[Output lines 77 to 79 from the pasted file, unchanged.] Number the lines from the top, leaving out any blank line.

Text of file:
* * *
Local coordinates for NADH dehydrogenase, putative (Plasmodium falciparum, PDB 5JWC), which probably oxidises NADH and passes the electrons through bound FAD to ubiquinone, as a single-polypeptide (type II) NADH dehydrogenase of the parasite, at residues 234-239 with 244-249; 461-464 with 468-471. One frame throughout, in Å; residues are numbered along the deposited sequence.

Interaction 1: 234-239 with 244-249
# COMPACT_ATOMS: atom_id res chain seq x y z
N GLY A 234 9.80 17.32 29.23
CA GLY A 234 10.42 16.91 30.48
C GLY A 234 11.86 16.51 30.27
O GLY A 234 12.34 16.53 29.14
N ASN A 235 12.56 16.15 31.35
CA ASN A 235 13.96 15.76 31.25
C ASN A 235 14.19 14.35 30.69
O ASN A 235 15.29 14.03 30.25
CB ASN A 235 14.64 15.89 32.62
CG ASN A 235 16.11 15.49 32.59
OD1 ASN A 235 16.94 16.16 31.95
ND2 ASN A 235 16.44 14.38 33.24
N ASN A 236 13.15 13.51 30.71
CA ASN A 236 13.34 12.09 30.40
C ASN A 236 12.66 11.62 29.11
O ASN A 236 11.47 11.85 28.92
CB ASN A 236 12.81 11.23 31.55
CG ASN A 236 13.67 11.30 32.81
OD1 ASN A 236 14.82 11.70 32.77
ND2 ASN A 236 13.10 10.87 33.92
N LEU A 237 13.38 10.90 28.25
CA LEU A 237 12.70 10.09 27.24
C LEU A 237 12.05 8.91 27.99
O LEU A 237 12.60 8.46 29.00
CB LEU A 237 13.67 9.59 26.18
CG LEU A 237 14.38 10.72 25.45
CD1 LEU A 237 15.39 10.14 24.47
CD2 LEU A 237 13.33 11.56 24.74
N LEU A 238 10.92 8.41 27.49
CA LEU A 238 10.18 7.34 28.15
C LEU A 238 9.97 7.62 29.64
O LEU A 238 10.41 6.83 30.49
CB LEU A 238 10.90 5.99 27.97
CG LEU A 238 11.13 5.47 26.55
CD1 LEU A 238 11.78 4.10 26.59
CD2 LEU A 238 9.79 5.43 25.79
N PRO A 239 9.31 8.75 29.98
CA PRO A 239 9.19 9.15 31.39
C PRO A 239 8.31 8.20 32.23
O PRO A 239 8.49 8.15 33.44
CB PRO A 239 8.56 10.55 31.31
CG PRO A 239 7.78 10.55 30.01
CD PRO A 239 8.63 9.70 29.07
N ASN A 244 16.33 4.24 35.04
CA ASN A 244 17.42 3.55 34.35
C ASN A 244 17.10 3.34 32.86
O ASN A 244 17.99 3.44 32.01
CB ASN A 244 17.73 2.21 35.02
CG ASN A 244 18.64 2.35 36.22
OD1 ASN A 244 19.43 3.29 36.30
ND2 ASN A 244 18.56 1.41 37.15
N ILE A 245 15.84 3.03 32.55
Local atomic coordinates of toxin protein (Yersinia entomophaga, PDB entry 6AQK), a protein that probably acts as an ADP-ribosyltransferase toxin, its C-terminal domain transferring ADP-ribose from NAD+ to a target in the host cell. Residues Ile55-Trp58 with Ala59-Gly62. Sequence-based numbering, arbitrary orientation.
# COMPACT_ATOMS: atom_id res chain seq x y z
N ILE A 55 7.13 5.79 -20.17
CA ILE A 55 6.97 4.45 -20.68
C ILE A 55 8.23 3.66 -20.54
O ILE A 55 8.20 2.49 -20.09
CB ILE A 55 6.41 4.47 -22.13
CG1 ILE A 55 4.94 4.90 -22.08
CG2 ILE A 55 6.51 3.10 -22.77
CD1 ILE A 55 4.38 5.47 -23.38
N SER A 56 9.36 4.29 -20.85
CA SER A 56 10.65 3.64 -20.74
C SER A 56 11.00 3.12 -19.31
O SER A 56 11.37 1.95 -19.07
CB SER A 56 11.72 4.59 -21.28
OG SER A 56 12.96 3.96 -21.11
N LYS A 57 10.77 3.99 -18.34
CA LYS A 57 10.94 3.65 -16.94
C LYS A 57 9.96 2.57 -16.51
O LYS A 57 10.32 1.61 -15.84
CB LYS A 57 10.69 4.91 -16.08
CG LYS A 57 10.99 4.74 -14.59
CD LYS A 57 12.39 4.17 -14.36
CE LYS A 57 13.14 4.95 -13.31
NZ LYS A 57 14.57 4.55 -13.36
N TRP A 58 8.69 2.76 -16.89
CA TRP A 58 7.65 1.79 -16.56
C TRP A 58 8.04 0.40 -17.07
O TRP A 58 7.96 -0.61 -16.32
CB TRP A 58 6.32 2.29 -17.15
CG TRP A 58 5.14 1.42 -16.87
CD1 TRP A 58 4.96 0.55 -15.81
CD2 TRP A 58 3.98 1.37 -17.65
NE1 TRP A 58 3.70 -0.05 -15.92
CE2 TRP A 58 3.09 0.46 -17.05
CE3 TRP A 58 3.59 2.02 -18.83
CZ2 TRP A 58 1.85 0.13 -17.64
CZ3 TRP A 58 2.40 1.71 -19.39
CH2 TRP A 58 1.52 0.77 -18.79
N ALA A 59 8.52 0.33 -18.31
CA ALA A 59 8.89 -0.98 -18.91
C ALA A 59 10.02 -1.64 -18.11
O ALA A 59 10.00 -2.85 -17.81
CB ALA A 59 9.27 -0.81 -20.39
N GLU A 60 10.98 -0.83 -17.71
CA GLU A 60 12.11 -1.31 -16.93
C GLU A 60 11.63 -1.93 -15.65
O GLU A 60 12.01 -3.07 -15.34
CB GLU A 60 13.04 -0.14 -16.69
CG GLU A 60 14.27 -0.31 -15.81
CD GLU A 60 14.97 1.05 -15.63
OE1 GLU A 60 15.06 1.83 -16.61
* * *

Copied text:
CG LYS A 57 10.99 4.74 -14.59
CD LYS A 57 12.39 4.17 -14.36
CE LYS A 57 13.14 4.95 -13.31